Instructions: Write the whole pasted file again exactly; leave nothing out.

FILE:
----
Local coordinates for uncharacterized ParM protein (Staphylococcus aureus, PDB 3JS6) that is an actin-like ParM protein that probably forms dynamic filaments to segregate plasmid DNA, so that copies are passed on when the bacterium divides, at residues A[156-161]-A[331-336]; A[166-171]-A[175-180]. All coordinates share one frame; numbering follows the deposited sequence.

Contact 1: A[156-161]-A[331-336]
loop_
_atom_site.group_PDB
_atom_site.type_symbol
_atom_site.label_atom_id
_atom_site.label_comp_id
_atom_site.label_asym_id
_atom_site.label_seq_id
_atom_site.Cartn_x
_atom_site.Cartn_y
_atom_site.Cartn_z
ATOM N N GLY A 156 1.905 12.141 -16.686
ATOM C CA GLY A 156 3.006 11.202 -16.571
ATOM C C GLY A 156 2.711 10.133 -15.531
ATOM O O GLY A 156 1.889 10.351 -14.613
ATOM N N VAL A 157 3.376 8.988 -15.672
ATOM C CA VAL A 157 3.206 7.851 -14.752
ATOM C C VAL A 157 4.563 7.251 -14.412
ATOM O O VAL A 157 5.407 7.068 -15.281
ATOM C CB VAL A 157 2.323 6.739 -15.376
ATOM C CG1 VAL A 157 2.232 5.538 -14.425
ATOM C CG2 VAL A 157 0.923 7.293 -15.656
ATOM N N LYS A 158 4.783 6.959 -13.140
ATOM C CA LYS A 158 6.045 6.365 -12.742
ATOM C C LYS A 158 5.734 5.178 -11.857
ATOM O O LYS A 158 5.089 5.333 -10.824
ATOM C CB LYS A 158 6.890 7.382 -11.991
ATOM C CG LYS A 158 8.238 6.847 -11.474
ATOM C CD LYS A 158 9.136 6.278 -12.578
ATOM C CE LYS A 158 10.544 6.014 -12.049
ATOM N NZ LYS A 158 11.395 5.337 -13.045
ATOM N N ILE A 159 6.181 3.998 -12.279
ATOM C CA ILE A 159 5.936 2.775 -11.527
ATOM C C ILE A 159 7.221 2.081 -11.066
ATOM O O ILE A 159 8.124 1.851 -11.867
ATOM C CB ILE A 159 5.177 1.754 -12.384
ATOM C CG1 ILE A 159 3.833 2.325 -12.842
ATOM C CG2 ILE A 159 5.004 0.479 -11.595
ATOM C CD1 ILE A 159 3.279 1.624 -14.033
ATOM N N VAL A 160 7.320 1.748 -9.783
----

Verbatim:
Local coordinates for uncharacterized ParM protein (Staphylococcus aureus, PDB 3JS6) that is an actin-like ParM protein that probably forms dynamic filaments to segregate plasmid DNA, so that copies are passed on when the bacterium divides, at residues A[156-161]-A[331-336]; A[166-171]-A[175-180]. All coordinates share one frame; numbering follows the deposited sequence.

Contact 1: A[156-161]-A[331-336]
loop_
_atom_site.group_PDB
_atom_site.type_symbol
_atom_site.label_atom_id
_atom_site.label_comp_id
_atom_site.label_asym_id
_atom_site.label_seq_id
_atom_site.Cartn_x
_atom_site.Cartn_y
_atom_site.Cartn_z
ATOM N N GLY A 156 1.905 12.141 -16.686
ATOM C CA GLY A 156 3.006 11.202 -16.571
ATOM C C GLY A 156 2.711 10.133 -15.531
ATOM O O GLY A 156 1.889 10.351 -14.613
ATOM N N VAL A 157 3.376 8.988 -15.672
ATOM C CA VAL A 157 3.206 7.851 -14.752
ATOM C C VAL A 157 4.563 7.251 -14.412
ATOM O O VAL A 157 5.407 7.068 -15.281
ATOM C CB VAL A 157 2.323 6.739 -15.376
ATOM C CG1 VAL A 157 2.232 5.538 -14.425
ATOM C CG2 VAL A 157 0.923 7.293 -15.656
ATOM N N LYS A 158 4.783 6.959 -13.140
ATOM C CA LYS A 158 6.045 6.365 -12.742
ATOM C C LYS A 158 5.734 5.178 -11.857
ATOM O O LYS A 158 5.089 5.333 -10.824
ATOM C CB LYS A 158 6.890 7.382 -11.991
ATOM C CG LYS A 158 8.238 6.847 -11.474
ATOM C CD LYS A 158 9.136 6.278 -12.578
ATOM C CE LYS A 158 10.544 6.014 -12.049
ATOM N NZ LYS A 158 11.395 5.337 -13.045
ATOM N N ILE A 159 6.181 3.998 -12.279
ATOM C CA ILE A 159 5.936 2.775 -11.527
ATOM C C ILE A 159 7.221 2.081 -11.066
ATOM O O ILE A 159 8.124 1.851 -11.867
ATOM C CB ILE A 159 5.177 1.754 -12.384
ATOM C CG1 ILE A 159 3.833 2.325 -12.842
ATOM C CG2 ILE A 159 5.004 0.479 -11.595
ATOM C CD1 ILE A 159 3.279 1.624 -14.033
ATOM N N VAL A 160 7.320 1.748 -9.783